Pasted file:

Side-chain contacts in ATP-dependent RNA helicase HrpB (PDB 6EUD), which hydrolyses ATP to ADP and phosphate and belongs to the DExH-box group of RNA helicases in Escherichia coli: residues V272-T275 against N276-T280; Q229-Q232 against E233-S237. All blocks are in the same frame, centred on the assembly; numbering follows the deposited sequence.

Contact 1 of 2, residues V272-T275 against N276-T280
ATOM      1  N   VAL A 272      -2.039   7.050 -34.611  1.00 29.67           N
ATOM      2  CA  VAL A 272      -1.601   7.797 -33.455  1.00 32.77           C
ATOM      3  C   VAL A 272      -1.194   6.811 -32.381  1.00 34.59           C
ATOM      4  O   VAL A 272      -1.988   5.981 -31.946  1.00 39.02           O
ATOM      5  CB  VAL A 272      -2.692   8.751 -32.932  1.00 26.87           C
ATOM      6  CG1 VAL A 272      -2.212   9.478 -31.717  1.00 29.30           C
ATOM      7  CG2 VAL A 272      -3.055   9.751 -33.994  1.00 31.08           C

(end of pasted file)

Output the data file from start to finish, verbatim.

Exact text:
Side-chain contacts in ATP-dependent RNA helicase HrpB (PDB 6EUD), which hydrolyses ATP to ADP and phosphate and belongs to the DExH-box group of RNA helicases in Escherichia coli: residues V272-T275 against N276-T280; Q229-Q232 against E233-S237. All blocks are in the same frame, centred on the assembly; numbering follows the deposited sequence.

Contact 1 of 2, residues V272-T275 against N276-T280
ATOM      1  N   VAL A 272      -2.039   7.050 -34.611  1.00 29.67           N
ATOM      2  CA  VAL A 272      -1.601   7.797 -33.455  1.00 32.77           C
ATOM      3  C   VAL A 272      -1.194   6.811 -32.381  1.00 34.59           C
ATOM      4  O   VAL A 272      -1.988   5.981 -31.946  1.00 39.02           O
ATOM      5  CB  VAL A 272      -2.692   8.751 -32.932  1.00 26.87           C
ATOM      6  CG1 VAL A 272      -2.212   9.478 -31.717  1.00 29.30           C
ATOM      7  CG2 VAL A 272      -3.055   9.751 -33.994  1.00 31.08           C